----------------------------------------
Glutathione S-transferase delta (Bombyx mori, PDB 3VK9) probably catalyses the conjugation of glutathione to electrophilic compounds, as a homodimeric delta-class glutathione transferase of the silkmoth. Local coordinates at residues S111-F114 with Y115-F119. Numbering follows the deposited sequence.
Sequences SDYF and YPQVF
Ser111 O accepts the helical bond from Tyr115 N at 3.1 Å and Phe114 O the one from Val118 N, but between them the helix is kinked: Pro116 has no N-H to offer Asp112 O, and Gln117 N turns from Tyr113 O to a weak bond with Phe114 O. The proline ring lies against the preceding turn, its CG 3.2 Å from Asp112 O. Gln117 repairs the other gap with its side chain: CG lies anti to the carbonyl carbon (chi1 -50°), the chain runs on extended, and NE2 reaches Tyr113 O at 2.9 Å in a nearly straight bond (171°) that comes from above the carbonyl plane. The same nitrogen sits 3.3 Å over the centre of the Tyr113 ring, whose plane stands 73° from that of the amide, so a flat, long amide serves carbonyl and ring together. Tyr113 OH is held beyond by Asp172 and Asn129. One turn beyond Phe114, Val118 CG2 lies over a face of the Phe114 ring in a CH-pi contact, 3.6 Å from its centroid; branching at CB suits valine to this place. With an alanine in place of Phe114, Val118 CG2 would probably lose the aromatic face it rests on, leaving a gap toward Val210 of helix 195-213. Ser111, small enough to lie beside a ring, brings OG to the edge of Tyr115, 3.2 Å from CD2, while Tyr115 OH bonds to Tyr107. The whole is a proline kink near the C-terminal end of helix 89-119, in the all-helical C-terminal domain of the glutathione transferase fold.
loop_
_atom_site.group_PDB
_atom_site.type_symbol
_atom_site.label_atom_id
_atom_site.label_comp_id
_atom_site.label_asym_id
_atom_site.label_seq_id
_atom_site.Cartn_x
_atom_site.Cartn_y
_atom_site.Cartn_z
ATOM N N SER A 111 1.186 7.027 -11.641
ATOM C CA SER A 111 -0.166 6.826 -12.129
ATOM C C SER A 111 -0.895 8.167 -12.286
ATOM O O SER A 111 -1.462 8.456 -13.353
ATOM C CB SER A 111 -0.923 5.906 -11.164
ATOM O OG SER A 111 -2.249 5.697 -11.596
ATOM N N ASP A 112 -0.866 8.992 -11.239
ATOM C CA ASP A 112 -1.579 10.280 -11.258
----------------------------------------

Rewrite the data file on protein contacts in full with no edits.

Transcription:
Glutathione S-transferase delta (Bombyx mori, PDB 3VK9) probably catalyses the conjugation of glutathione to electrophilic compounds, as a homodimeric delta-class glutathione transferase of the silkmoth. Local coordinates at residues S111-F114 with Y115-F119. Numbering follows the deposited sequence.
Sequences SDYF and YPQVF
Ser111 O accepts the helical bond from Tyr115 N at 3.1 Å and Phe114 O the one from Val118 N, but between them the helix is kinked: Pro116 has no N-H to offer Asp112 O, and Gln117 N turns from Tyr113 O to a weak bond with Phe114 O. The proline ring lies against the preceding turn, its CG 3.2 Å from Asp112 O. Gln117 repairs the other gap with its side chain: CG lies anti to the carbonyl carbon (chi1 -50°), the chain runs on extended, and NE2 reaches Tyr113 O at 2.9 Å in a nearly straight bond (171°) that comes from above the carbonyl plane. The same nitrogen sits 3.3 Å over the centre of the Tyr113 ring, whose plane stands 73° from that of the amide, so a flat, long amide serves carbonyl and ring together. Tyr113 OH is held beyond by Asp172 and Asn129. One turn beyond Phe114, Val118 CG2 lies over a face of the Phe114 ring in a CH-pi contact, 3.6 Å from its centroid; branching at CB suits valine to this place. With an alanine in place of Phe114, Val118 CG2 would probably lose the aromatic face it rests on, leaving a gap toward Val210 of helix 195-213. Ser111, small enough to lie beside a ring, brings OG to the edge of Tyr115, 3.2 Å from CD2, while Tyr115 OH bonds to Tyr107. The whole is a proline kink near the C-terminal end of helix 89-119, in the all-helical C-terminal domain of the glutathione transferase fold.
loop_
_atom_site.group_PDB
_atom_site.type_symbol
_atom_site.label_atom_id
_atom_site.label_comp_id
_atom_site.label_asym_id
_atom_site.label_seq_id
_atom_site.Cartn_x
_atom_site.Cartn_y
_atom_site.Cartn_z
ATOM N N SER A 111 1.186 7.027 -11.641
ATOM C CA SER A 111 -0.166 6.826 -12.129
ATOM C C SER A 111 -0.895 8.167 -12.286
ATOM O O SER A 111 -1.462 8.456 -13.353
ATOM C CB SER A 111 -0.923 5.906 -11.164
ATOM O OG SER A 111 -2.249 5.697 -11.596
ATOM N N ASP A 112 -0.866 8.992 -11.239
ATOM C CA ASP A 112 -1.579 10.280 -11.258